While sometimes hot days and nights– and the looming possibility of being seen on a beach– can sometimes turn people off of dessert for the summer, it is prime season for utilizing fresh fruits in their peak. Pies, tarts, cobblers, shortcakes, ice creams, and sorbets are all easy ways to use fruit in sweets, and can be surprisingly light and refreshing. While I can’t say a good pie is either of those, I also can’t trust anyone who refuses even the smallest sliver of a strawberry-rhubarb or cherry pie, dripping with fruits vivid ripe cerise syrups, covered in flakey tender crust. Summer berries, melons, and peaches are so beautiful and flavorful on their own, it doesn’t take a lot of fuss to enjoy them, but combined with new and unexpected flavors, they can be the star of some very sophisticated dishes.

Could you resist a bite?

I have been experimenting with different fruits over the past few weeks and plan to share the recipes I have come up with over the next few days, including strawberry-rhubarb lattice-topped pie, rhubarb-ginger linzer cookies, and a basil-infused mascarpone tart with strawberries and black pepper. Tomorrow I will start with the dessert special Chef Anna and I came up with inspired by David’s recipe for Watermelon Sake Sorbet, so stay posted!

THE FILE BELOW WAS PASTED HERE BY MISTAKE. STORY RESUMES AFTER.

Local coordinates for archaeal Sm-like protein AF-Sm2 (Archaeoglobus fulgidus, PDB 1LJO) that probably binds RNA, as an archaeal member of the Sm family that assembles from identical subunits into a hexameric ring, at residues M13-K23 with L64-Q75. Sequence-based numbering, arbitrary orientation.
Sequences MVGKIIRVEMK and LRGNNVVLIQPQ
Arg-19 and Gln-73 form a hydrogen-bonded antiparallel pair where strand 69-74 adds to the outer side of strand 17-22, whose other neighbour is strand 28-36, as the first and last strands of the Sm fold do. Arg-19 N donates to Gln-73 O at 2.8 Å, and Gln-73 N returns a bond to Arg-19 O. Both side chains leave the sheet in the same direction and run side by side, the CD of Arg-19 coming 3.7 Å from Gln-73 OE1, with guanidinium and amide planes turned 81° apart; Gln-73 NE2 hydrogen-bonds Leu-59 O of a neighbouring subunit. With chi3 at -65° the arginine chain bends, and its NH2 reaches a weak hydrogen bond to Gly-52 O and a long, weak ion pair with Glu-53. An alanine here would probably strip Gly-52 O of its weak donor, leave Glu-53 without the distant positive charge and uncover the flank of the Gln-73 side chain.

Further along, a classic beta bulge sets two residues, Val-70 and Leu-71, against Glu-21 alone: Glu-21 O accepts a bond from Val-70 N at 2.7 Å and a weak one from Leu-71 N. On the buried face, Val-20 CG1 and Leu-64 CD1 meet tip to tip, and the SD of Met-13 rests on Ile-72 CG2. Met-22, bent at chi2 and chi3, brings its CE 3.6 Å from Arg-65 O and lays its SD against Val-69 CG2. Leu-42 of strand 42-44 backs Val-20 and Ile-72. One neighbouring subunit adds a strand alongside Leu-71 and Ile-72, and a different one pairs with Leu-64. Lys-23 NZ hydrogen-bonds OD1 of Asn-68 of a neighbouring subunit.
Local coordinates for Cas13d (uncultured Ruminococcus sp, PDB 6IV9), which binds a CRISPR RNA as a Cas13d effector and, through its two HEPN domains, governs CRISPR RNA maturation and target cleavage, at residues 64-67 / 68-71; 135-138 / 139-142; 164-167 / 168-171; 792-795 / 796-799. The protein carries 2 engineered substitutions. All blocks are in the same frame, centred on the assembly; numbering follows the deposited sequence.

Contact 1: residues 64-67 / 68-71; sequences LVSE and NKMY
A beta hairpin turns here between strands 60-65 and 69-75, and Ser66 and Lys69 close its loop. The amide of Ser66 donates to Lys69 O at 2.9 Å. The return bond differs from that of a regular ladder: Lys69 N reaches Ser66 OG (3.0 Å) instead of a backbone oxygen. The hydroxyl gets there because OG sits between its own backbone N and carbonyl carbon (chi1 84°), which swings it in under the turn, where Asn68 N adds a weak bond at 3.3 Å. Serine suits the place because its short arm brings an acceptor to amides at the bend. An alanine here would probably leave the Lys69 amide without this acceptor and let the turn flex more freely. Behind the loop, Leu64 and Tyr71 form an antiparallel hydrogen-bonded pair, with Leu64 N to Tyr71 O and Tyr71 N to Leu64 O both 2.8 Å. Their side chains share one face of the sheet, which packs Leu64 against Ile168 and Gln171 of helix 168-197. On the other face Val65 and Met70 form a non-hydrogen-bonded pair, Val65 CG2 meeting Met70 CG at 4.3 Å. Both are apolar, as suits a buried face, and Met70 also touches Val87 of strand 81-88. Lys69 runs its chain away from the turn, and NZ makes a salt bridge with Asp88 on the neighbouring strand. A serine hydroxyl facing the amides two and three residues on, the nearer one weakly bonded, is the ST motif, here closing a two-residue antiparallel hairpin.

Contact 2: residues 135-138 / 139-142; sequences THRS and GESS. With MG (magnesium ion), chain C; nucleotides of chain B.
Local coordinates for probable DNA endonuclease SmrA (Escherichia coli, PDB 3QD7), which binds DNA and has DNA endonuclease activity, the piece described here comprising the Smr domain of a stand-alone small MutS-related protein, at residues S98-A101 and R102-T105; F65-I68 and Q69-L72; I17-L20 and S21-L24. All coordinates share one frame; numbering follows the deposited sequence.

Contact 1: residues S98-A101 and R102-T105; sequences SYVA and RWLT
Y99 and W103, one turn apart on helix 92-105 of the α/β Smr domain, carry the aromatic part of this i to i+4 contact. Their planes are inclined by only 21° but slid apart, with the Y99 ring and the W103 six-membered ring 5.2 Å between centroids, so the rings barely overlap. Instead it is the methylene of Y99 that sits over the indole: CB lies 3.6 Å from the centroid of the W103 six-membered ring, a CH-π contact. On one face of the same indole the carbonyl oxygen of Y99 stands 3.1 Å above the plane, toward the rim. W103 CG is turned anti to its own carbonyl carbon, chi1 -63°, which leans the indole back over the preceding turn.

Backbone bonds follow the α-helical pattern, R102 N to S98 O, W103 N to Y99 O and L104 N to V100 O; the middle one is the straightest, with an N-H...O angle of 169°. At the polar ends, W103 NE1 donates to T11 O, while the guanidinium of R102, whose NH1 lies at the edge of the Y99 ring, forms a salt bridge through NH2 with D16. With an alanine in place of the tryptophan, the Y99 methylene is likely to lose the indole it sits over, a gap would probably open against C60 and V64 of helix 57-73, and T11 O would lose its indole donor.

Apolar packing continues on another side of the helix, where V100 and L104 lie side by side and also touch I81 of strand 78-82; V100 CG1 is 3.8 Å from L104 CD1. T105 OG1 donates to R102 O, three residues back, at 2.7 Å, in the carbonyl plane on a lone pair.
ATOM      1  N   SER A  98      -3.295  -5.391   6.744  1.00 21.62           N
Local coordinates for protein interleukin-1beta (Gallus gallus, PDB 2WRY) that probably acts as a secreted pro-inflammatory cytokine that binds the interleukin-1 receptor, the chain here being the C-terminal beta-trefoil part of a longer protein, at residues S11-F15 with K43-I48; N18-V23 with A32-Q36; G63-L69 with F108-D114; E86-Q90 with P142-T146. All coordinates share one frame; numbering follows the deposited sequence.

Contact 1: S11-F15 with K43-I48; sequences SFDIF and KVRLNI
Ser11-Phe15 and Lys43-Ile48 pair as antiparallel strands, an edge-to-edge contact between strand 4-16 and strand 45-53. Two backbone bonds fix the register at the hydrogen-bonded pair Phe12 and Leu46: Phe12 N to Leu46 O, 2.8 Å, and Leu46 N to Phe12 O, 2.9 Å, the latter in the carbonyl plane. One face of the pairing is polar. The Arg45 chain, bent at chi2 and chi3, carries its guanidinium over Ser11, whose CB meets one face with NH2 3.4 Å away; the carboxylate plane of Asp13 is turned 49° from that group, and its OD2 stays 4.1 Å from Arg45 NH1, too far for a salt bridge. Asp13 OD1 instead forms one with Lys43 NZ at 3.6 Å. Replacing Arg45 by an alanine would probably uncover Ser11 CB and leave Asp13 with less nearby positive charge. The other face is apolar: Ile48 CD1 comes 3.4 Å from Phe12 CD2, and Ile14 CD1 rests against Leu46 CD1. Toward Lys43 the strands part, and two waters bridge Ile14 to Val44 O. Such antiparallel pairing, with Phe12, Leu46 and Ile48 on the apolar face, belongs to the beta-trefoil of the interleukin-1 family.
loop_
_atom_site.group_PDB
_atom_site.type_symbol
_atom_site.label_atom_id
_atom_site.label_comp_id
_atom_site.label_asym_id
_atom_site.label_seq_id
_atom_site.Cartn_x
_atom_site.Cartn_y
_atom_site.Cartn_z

Stephen and Jaime’s 4th Annual Pig Roast

Check out my post on the Martha Stewart Everyday Food Blog here.

Why I Keep Going Back to Back Forty

Brunch... Well the remains of...
Juicy burgers with warm melting cheddar and thick-cut heritage bacon, bourbon on the rocks, bourbon cocktails, micro-brews, and a killer brunch menu– Back Forty really has all one could hope for in a cozy, laid-back East Village setting. Not to mention a lot of pork products, absolutely mouth-watering selections too, like Pork Jowl Nuggets with Jalapeno Jam. There’s also a Grilled Bacon and Trotter Flatbread on Lard Dough with Creamy Onions and Herbs, and seriously, to quote Ina… how bad can that be?

Pork Jowl Nuggets... Yum!

The food is somewhat simple, but this sister restaurant to Peter Hoffman’s Savoy (which we will soon be saying goodbye to) uses local produce and proteins to create very comforting and hearty seasonal dishes. It is a very relaxed environment for a New York City restaurant, with a friendly staff, and an excellent bar for pre or post dinner drinks, or even enjoying a whole meal. My friend Perry from FCI works in the kitchen, so my friends and I find ourselves there often, and it has quickly become one of my favorite places to go to eat on the weekends.